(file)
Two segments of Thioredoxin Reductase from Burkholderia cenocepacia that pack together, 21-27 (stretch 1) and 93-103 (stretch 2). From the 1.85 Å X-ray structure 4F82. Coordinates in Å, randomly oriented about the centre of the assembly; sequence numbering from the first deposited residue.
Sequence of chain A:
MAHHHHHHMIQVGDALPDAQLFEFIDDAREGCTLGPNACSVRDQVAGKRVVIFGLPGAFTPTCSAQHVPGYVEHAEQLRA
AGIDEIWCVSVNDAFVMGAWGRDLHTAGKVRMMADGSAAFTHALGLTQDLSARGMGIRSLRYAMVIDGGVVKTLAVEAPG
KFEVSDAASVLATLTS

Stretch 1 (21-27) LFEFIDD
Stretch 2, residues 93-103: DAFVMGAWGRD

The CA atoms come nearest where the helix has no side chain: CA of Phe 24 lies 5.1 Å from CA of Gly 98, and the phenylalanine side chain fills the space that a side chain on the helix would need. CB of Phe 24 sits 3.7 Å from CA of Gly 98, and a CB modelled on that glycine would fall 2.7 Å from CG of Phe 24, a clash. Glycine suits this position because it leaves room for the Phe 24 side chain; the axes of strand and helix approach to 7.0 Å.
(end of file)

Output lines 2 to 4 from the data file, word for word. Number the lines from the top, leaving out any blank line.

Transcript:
Sequence of chain A:
MAHHHHHHMIQVGDALPDAQLFEFIDDAREGCTLGPNACSVRDQVAGKRVVIFGLPGAFTPTCSAQHVPGYVEHAEQLRA
AGIDEIWCVSVNDAFVMGAWGRDLHTAGKVRMMADGSAAFTHALGLTQDLSARGMGIRSLRYAMVIDGGVVKTLAVEAPG